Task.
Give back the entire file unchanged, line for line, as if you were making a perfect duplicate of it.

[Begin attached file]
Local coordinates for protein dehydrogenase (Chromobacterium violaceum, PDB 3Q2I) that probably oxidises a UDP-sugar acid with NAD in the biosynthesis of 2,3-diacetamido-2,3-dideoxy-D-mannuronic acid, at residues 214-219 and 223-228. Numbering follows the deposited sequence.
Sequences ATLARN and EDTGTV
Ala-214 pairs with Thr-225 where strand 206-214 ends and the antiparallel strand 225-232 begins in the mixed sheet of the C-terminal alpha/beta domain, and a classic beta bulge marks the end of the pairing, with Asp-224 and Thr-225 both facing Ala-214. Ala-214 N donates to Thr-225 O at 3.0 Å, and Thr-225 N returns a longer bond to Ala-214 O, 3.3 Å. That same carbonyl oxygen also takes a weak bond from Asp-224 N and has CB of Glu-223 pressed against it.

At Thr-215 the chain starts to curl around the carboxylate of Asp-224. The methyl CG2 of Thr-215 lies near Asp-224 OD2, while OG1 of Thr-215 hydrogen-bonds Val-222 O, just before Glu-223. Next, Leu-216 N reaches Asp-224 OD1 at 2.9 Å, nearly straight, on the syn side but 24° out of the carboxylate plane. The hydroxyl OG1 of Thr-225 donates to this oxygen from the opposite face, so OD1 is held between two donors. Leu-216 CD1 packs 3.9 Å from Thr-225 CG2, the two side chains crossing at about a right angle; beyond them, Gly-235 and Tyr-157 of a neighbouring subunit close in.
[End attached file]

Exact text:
Local coordinates for protein dehydrogenase (Chromobacterium violaceum, PDB 3Q2I) that probably oxidises a UDP-sugar acid with NAD in the biosynthesis of 2,3-diacetamido-2,3-dideoxy-D-mannuronic acid, at residues 214-219 and 223-228. Numbering follows the deposited sequence.
Sequences ATLARN and EDTGTV
Ala-214 pairs with Thr-225 where strand 206-214 ends and the antiparallel strand 225-232 begins in the mixed sheet of the C-terminal alpha/beta domain, and a classic beta bulge marks the end of the pairing, with Asp-224 and Thr-225 both facing Ala-214. Ala-214 N donates to Thr-225 O at 3.0 Å, and Thr-225 N returns a longer bond to Ala-214 O, 3.3 Å. That same carbonyl oxygen also takes a weak bond from Asp-224 N and has CB of Glu-223 pressed against it.

At Thr-215 the chain starts to curl around the carboxylate of Asp-224. The methyl CG2 of Thr-215 lies near Asp-224 OD2, while OG1 of Thr-215 hydrogen-bonds Val-222 O, just before Glu-223. Next, Leu-216 N reaches Asp-224 OD1 at 2.9 Å, nearly straight, on the syn side but 24° out of the carboxylate plane. The hydroxyl OG1 of Thr-225 donates to this oxygen from the opposite face, so OD1 is held between two donors. Leu-216 CD1 packs 3.9 Å from Thr-225 CG2, the two side chains crossing at about a right angle; beyond them, Gly-235 and Tyr-157 of a neighbouring subunit close in.